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Ohio GOP lost on Issue 1. Now some want to strip power over abortion laws from the courts

Women sing hymns during a rally against abortion at the Ohio Statehouse on September 13, 2023
Jo Ingles
Statehouse News Bureau
An abortion rights protestor holds a sign at a rally at the Ohio Statehouse on June 26, 2022.

A Republican state lawmaker is proposing what’s been titled the Issue 1 Implementation Act, to set a standard for deciding the constitutionality of laws under the new reproductive rights and abortion access amendment approved by voters as Issue 1.  

The draft proposal from Rep. Jennifer Gross (R-West Chester) said state lawmakers would have exclusive authority over implementing Issue 1, with all jurisdiction withdrawn from local and state courts. It also would order the immediate dismissal of lawsuits, and violations by judges would be impeachable offenses.

The idea was initially suggested in an email from the far-right group Ohio Values Voters, which had campaigned against Issue 1, sometimes with disinformation. That email quoted Gross along with three other state representatives: Bill Dean (R-Xenia), Beth Lear (R-Galena) and Melanie Miller (R-Ashland). Language from that email appeared in a statement posted on Nov. 9 at Ohiohouse.gov reads in part: "To prevent mischief by pro-abortion courts with Issue 1, Ohio legislators will consider removing jurisdiction from the judiciary over this ambiguous ballot initiative. The Ohio legislature alone will consider what, if any, modifications to make to existing laws based on public hearings and input from legal experts on both sides."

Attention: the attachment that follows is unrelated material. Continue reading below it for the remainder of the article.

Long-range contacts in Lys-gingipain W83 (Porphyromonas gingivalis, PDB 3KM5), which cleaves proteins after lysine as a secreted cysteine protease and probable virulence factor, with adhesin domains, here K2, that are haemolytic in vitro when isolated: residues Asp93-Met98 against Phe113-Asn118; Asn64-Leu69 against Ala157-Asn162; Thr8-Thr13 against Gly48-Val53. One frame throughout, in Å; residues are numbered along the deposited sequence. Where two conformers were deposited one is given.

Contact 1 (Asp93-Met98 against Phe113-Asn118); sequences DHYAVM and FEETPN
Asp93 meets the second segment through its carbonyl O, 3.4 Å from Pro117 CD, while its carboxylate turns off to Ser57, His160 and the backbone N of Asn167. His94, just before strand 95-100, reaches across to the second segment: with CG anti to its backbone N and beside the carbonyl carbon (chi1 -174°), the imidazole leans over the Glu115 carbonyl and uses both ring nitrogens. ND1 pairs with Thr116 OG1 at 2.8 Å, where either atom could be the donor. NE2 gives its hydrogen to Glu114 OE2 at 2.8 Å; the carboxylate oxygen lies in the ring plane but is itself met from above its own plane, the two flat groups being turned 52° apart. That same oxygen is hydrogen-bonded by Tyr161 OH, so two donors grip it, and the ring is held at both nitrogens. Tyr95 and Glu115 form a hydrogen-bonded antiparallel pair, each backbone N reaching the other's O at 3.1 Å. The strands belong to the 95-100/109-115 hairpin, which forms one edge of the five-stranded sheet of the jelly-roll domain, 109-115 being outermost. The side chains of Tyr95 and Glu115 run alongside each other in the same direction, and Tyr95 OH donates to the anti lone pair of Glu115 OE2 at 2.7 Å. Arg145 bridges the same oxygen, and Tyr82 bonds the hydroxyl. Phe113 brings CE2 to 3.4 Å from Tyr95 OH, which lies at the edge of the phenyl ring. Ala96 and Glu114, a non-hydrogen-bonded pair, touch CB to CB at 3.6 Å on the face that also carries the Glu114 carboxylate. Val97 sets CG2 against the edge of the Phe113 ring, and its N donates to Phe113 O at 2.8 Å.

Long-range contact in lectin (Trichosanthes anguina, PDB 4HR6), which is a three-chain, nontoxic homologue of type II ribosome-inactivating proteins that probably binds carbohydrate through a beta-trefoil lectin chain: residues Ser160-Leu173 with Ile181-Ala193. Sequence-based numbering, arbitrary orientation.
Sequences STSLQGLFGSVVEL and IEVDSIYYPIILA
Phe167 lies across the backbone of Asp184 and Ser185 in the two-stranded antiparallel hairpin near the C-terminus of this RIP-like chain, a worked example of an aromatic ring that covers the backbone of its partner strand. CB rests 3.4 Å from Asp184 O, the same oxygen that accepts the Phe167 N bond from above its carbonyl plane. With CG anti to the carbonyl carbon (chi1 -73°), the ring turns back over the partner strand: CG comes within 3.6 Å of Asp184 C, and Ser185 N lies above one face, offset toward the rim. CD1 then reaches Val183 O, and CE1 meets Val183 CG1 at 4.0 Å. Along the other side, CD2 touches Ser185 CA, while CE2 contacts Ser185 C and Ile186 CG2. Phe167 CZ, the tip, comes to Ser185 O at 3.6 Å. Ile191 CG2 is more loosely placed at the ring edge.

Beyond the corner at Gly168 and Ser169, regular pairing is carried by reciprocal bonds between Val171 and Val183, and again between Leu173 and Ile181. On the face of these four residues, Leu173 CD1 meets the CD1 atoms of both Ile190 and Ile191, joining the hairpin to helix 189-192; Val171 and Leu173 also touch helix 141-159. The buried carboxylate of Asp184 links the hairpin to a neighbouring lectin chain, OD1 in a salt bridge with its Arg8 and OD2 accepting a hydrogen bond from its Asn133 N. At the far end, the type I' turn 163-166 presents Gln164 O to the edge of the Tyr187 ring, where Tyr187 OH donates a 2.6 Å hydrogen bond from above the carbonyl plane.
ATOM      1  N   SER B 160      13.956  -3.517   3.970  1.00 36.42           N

"It's even more extreme than I expected. A better title would be the Issue 1 Non-Implementation Act," said Steven Steinglass, dean emeritus at the Cleveland State College of Law and wrote the best known book on Ohio’s constitution.

Steinglass said the draft proposal violates the state's constitution in several ways. He said it goes against the new reproductive rights amendment, it violates the constitutional role given to the judiciary to interpret constitutional issues and goes against principles of separation of powers. He said it violates due process at the state and federal level, and he also said it arguably violates equal protection laws.

"So it seems to me that legally it really is and should be a non-starter," Steinglass said. "And I would expect that saner minds will prevail and this will not make it out of either house of the General Assembly, and I'm sure the governor would not sign anything as foolish as this."

"The devil will be in the details because we don't have a piece of legislation to read," said Mark Weaver, a former deputy attorney general and longtime Republican consultant. He's also strongly pro-life and opposed Issue 1.

Weaver said Issue 1 was vague, so the Ohio Supreme Court will have to weigh in.

"They do use the word 'implement' a few times in the summary and that is a power of the legislature," Weaver said. "But if their goal is to remove jurisdiction over the constitution from the Supreme Court, it's not gonna happen. The state constitution doesn't allow it and the State Supreme Court would not uphold it."

There are four Republican and three Democratic justices on the Ohio Supreme Court. All four Republicans have been public with their anti-abortion views. A case involving technical issues related to the ban on abortion after six weeks was argued before the court in September. Republican Justice Joe Deters recused himself, as he had been involved in the case as it made its way to the court from Hamilton County. The visiting judge who sat in for him has also been active with the pro-life movement.

Gross did not return calls, texts or emails seeking comment.

It's unclear how much support the draft proposal has. When asked whether House Speaker Jason Stephens (R-Kitts Hill) agrees with the statement about "removing jurisdiction from the judiciary" that was posted on the Ohio House Republicans' official government website, a spokesperson for Stephens said in a text Saturday: "We're not commenting on this at this time."

Contact Karen at 614-578-6375 or at kkasler@statehousenews.org.